431685_f520Look here. You can forget a thing and then recall it. Miss a turn and go back to it. Lose your mind and have fun finding it. Memory is everything. What would our imaginations be without facts to stretch and feelings to re-experience?

Now Dutch scientists have proven that our memory-making enterprise starts up in earnest while we’re still in the womb, responding to sounds, voices and attitudes. This is big news. Forever the preacher’s kid, the first thing I thought was, “So that’s why I know the Baptist hymnal forwards and backwards!” Followed closely by, “But if that’s the case, why can’t I sing or play the piano?”

But I digress. The great news about this memory thing is that we’ve actually forgotten even more than we thought we knew. Which means we all have vast new territories to explore. This is a gold mine for the inner life of imagination. Here’s to a life of reverie.

I like remembering, and I’m good at it. I can recall almost everything. I just can’t remember the next few seconds. For example, my wife, Mary, says take the next exit, I say OK, and then drive right past it without the faintest awareness that I failed to execute an agreement reached less than a quarter of a mile ago.

On the other hand, concurrent with this memory breakthrough thing, Mary read aloud to me that two drinks a day might ward off dementia. So I’m trying to cut back. But men, I hasten to add: take it with a grain of salt when your partners allude to dementia. Absentmindedness is not harmful. It may get you lost, but it won’t get you killed.

In Atlanta once, when I was in charge of entertaining five colleagues from Charlotte, including my boss, I picked them up downtown in my ’86 Trooper and headed toward the designated restaurant in Buckhead. With all the laughter and talk, I suddenly realized that I was turning left onto our street, off Northside Drive. With my mind elsewhere, the Trooper was heading to the barn. Our little dinner party was 2.8 miles off course.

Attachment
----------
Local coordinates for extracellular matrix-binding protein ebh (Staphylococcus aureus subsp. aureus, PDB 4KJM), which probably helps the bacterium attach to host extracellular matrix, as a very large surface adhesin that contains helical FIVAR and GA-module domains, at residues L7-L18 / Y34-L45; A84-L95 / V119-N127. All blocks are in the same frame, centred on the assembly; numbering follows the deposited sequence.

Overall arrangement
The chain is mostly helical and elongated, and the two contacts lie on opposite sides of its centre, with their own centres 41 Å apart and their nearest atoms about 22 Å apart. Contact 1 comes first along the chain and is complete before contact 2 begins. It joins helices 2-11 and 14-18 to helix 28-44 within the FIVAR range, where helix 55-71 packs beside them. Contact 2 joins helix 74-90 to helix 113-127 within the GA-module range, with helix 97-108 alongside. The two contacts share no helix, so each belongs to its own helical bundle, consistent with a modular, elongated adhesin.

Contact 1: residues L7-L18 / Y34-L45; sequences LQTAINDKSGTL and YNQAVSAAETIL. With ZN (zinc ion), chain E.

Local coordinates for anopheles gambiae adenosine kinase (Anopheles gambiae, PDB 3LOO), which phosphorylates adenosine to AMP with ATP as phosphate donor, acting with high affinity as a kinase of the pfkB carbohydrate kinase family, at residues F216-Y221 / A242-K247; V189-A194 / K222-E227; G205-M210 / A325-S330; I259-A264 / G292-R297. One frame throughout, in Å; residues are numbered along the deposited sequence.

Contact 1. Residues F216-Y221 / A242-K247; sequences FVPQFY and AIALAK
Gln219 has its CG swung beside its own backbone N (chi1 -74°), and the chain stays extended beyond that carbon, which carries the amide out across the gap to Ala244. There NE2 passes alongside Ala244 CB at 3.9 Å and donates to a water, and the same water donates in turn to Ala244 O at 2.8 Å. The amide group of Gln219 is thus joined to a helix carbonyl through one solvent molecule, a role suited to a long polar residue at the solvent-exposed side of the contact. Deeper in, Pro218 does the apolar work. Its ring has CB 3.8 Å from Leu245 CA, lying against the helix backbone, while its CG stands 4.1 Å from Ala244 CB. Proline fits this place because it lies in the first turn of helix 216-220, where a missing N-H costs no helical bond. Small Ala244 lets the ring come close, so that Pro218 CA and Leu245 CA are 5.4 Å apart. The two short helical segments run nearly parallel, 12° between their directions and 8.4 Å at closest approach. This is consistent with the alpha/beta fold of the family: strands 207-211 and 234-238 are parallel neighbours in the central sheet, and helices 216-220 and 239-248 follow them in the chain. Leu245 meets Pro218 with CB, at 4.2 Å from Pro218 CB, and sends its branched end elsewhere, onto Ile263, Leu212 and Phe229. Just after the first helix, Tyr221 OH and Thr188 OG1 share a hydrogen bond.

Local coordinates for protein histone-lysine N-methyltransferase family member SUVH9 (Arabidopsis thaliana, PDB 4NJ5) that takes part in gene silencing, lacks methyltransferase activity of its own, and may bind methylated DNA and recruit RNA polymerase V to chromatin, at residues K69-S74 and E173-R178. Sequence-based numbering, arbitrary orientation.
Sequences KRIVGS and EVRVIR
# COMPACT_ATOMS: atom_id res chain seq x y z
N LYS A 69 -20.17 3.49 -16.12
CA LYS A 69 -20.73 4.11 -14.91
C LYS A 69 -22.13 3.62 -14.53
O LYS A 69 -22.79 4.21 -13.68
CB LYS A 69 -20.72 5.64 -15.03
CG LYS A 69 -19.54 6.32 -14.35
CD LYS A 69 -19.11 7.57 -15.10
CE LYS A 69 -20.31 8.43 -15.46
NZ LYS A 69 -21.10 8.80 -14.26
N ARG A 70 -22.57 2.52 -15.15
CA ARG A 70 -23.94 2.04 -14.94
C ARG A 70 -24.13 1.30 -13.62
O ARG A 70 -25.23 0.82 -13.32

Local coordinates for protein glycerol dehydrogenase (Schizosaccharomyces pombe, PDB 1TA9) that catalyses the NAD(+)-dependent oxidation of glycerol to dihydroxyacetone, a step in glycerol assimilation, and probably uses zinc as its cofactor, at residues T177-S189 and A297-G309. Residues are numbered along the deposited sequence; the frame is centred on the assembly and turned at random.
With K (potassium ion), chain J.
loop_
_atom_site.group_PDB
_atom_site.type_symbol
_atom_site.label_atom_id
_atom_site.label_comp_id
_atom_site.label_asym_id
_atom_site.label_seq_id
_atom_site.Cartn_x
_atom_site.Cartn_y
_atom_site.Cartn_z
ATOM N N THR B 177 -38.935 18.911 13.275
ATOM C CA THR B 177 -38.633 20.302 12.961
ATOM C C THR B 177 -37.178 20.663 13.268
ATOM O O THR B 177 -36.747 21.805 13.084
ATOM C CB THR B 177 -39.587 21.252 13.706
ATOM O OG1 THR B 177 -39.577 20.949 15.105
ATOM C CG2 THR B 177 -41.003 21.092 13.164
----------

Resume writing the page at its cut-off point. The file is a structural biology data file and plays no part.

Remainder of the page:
Another time, headed to a red-eye vacation flight to Texas with Mary and two of our children, I shot past the Atlanta airport exit. No problem. I exited right several miles later, crossed over, and roared down the northbound ramp. Still plenty of time, I reassured them. Chatting away, I roared past the exit yet again, had to exit right, crossover, and zoom into the southbound lane with everyone shouting, “Exit now! Exit now!” Hey, we made it safely to the boarding gate.

schoolI remember once in the third grade – back home in Graham, Texas … When the bell rang one afternoon I gathered my things and headed home. I remember quite distinctly walking along the sidewalk by the playground fence toward Third Street, wondering why so many kids were staying after school to shoot baskets and play kickball. When I walked in the house, my mother looked down the hall in astonishment. “What are you doing home? Are you sick?”

When I looked puzzled, she said, “It’s only a quarter ‘til two.” And then it dawned on me – school didn’t let out until three o’clock. I had innocently – and seriously, couldn’t this happen to anyone? – I had mistaken the afternoon recess bell for the final bell of the day.

Mother drove me the three blocks back to school, escorted me to the classroom just as all the kids were coming back in from play. Then in front of everybody she explained to the teacher where I’d been. Now here I am, three-quarters of the way through seven decades of memory-gathering, and I can honestly say that’s the most embarrassed I’ve ever been with all my clothes on.

Anyway, where was I?


ABC report on memory research in the Netherlands
:
http://abcnews.go.com/Health/MindMoodNews/story?id=8083181&page=1

###

Dallas Lee

Dallas Lee, former writer and editor for The Associated Press and The Atlanta Journal-Constitution, retired as a speechwriter from Bank of America. He is author of The Cotton Patch Evidence: The Story of Clarence Jordan and the Koinonia Farm Experiment (Harper & Row 1971).